The COVID-19 Virus and the Vaccine Explained
As much as many of us hoped the start of a new year would bring some relief from the pandemic, we find ourselves still in its center. As a service provider to people with disabilities – many of whom are at high-risk of complications from COVID-19 – Reimagine has adapted to safely continue services and programs, as many of our participants have shifted to online activities and learning.
It can be difficult for many of our participants to understand the lingering threat of the coronavirus. They may not grasp the concept of a vaccine and how it will work; or that it will still be necessary to wear a mask after getting the vaccine. To help people with cognitive disabilities better understand COVID-19 and the vaccine, Reimagine offers the following simplified questions and answers.
What is COVID-19?
COVID-19 is a short way of saying Coronavirus Disease 2019. Its nickname is the coronavirus. It is a virus that is very easy to get and it can make you very sick. So, it is important to protect yourself by wearing masks when you leave your homes, washing your hands regularly and keeping six feet away from people who don’t live with you.
What is the COVID-19 vaccine and how does it work?
The COVID-19 vaccine is a medicine that helps protect you from getting COVID-19. It requires two shots in the arm. After you get your first shot, you will need a second shot 3 to 4 weeks later. After your second shot, it will take a few weeks before you build up protection from the virus. Your arm may be sore after getting the shot, or you may feel slightly tired or even have a fever. This is all normal!
Do I have to keep wearing a mask after I have had the COVID-19 vaccine?
YES, even after you’ve had both of your shots, it is important to keep wearing a mask when you are out in public or around people who don’t live in your home. It will take many months before everyone who wants the vaccine can get it, so we need to make sure we all stay protected while we wait for everyone to have their turn!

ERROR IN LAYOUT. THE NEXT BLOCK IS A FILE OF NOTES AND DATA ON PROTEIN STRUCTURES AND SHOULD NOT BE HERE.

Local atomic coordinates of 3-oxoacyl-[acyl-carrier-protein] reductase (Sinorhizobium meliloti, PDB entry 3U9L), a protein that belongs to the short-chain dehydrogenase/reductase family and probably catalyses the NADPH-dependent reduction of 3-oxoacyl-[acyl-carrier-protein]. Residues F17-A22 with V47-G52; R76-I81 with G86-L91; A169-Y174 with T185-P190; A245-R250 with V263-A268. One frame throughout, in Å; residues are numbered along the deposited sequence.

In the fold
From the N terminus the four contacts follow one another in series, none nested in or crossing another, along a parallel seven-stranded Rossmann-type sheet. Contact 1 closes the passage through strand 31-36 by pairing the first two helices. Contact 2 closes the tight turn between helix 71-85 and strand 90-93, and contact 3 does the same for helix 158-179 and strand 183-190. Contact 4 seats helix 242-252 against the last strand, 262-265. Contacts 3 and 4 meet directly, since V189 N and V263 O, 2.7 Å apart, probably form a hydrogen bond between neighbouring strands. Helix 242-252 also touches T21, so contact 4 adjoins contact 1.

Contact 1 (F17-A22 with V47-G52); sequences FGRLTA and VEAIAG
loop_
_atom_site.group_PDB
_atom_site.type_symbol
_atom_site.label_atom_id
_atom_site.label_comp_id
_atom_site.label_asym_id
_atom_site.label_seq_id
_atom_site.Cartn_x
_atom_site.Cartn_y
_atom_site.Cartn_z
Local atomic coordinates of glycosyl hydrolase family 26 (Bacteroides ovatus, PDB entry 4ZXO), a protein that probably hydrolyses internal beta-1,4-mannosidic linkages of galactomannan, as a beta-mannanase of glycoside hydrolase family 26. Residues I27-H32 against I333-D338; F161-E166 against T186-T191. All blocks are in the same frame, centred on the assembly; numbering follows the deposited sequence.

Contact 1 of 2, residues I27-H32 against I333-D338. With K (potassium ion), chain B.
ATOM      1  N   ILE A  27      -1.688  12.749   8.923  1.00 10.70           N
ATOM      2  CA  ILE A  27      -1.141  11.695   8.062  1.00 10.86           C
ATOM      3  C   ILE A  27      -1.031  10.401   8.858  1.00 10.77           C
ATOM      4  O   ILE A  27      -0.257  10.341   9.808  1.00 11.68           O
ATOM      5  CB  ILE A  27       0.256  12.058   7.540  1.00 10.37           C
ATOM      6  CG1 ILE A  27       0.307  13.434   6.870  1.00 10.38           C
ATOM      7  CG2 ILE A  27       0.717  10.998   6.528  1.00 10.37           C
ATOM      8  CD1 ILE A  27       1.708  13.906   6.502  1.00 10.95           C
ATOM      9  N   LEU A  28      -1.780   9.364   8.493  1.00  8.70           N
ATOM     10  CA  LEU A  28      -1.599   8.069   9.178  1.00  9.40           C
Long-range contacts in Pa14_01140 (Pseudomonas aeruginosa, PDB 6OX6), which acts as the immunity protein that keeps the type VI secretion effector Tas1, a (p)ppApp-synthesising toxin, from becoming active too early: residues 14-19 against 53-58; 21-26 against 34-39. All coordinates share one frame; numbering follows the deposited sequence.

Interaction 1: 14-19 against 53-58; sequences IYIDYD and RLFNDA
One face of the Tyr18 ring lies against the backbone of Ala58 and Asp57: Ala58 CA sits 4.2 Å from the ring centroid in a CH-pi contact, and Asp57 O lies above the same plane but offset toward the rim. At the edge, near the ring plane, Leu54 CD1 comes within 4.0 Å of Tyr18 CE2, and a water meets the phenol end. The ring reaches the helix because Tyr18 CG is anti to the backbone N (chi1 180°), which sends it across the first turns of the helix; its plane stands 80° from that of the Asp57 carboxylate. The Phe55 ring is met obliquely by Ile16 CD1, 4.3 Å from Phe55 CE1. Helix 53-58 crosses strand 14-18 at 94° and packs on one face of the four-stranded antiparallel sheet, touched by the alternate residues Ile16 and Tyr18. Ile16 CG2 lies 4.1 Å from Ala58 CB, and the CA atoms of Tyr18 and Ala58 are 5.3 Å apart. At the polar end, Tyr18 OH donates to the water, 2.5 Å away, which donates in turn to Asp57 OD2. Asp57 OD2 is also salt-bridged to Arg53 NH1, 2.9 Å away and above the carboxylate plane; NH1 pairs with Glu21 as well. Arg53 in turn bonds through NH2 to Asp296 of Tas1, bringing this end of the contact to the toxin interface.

For more information about the COVID-19 vaccine and availability in Orange County, visit the OC Health Care Agency website or talk to your healthcare provider.
Take care and stay safe!
Participants Strive to Achieve Physical Therapy Goals During the Pandemic
Even with stay-at-home orders over the past year, some participants who had been receiving physical therapy (PT) from Reimagine have found ways to make progress when they couldn’t attend in-person PT sessions, while others have been working hard in-center in recent months to regain lost ground.
Reimagine provides PT services for all levels of physical functionality to participants with intellectual/developmental, neurologic and/or other physical disabilities – all tailored to the unique needs of each individual. Participants have customized plans and goals, so whether a participant wants to increase functionality, be more upright or gain independence, our therapists craft a plan to get them there.
When the COVID-19 pandemic stay-at-home orders forced Reimagine to halt all in-center physical therapy for six months. PT participants went without direct, hands-on therapy, treatment, and physical guidance from licensed therapists. Some participants did their best to try to keep up with their exercises at home.
In September 2020, Reimagine was able to begin providing in-person PT on an appointment basis. It took about two months for returning participants to get back to baseline – and now these participants are demonstrating significant improvement. Some participants who weren’t walking in September, now are! Upon initial return to in-person PT, the level of de-conditioning was evident and significant. Reimagine’s physical therapists worked diligently and patiently with each participant to get them back to baseline and beyond.
Here are just a few of our PT participant success stories:
C.S, 57, has Multiple Sclerosis, Head Injury and Quadriplegia
Goal: To continue exercising and increasing her range of motion to allow for more independence with daily activities and enhance her quality of life.
C.S. began receiving therapy services from Reimagine in April 2017. After lockdown, C.S returned to PT weak and short of breath. She needed a lot of manual assistance from two therapists just to take a couple of steps at a time. Now, she does several laps up and down the parallel bars – a distance of 12 feet each way!
Hugo, 42, has a C5 injury to his spinal cord
Goal: To increase his strength to allow for standing, walking without assistance and better range of motion
Hugo was very motivated and a super hard worker. He attempted to continue his PT program at home; but lacked the guidance and equipment to sustain his progress. When he returned for in-center PT, Hugo could only complete four laps on the parallel bars. He has since doubled his distance and will be advancing to an assistive device like a walker or a cane soon.
Edwin, 36 age, intellectual/development disability, cerebral palsy
Goal: To improve mobility to keep up with his active, four-year-old daughter